red writer who considers them as fynonyinous : Said the inspired hiftorian of the book of Joshua,“ fo Jofhua mnade a COVENANT with the people that day; and set them a STATUTE and an ordinance in Shechem.” Jolh. xxiv. 25. Arbúxen, and Aletrui. + Luke xxii. 29.


not die'to leave the kingdom as a legacy, by 'testament, unto the Son : Both the Føderal Settlement and the Testamentary Disposition, obtained in Christ's admini

stration toward the Church ; for, as he died to turn his Covenant into a Testament, fo he engageth himself, by covenant-promise, unto his children ; and bindeth them unto himself with the bands of a man. More particularly,

金 A

1. This term, in the New Testament, denotes a Covenant, in the

proper notion of the word : That is, a voluntary compact between two distinct parties.

By fo much was Jesus the surety of a better covenant *. I would choose to translate the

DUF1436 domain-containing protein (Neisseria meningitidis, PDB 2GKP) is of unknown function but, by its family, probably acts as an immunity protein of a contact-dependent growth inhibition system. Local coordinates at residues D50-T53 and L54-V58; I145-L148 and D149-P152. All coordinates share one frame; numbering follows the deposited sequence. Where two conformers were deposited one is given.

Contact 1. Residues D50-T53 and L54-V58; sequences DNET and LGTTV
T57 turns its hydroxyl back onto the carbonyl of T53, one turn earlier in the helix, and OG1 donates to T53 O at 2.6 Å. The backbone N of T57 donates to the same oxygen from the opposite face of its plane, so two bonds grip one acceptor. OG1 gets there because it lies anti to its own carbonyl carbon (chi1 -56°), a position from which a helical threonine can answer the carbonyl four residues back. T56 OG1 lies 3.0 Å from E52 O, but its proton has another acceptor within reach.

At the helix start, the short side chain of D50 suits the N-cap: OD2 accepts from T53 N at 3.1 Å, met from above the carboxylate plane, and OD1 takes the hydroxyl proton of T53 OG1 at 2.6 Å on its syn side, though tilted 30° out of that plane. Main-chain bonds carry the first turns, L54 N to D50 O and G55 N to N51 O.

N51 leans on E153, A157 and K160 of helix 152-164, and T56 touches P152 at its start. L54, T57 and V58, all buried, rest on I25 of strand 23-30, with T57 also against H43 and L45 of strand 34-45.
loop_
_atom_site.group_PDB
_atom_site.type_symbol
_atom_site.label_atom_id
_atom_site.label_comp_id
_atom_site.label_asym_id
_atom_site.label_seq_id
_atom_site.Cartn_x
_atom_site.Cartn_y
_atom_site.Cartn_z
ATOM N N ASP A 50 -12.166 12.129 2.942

Apostle's Apostle's testimony in this manner ; for there is little or no place for a surety in a Testament ; whereas it is proper, and sometimes even necessary in a Covenant.

* Heb. ri. 22. Some authors, I grant, 'contend that Asccbýxn can never properly be rendered COVENANT, but ought always to be translated TESTAMENT. But such a Supposition must bear hard on the inspired Writers of the New Testament. The Cocceians, however, are rash enough to give into it. And Le Clerc considers Paul, as one “who delighted in the play of a Helenistical writer, when he used Alabúza to denote COVENANT." Buit his infolence and profanity have been chastised by the learned Dr Whitby : See his Paraphrafe and Cominent • on Heb. ix. 20. The Hutchinfonians likeways aver, that əither Paul's dialect was Hellenistical, if not cabalistical, or that he did not intend to express, by Alcduxr, what we


2. The Apostle useth this term, to express TestAMENT: Said he, “ For where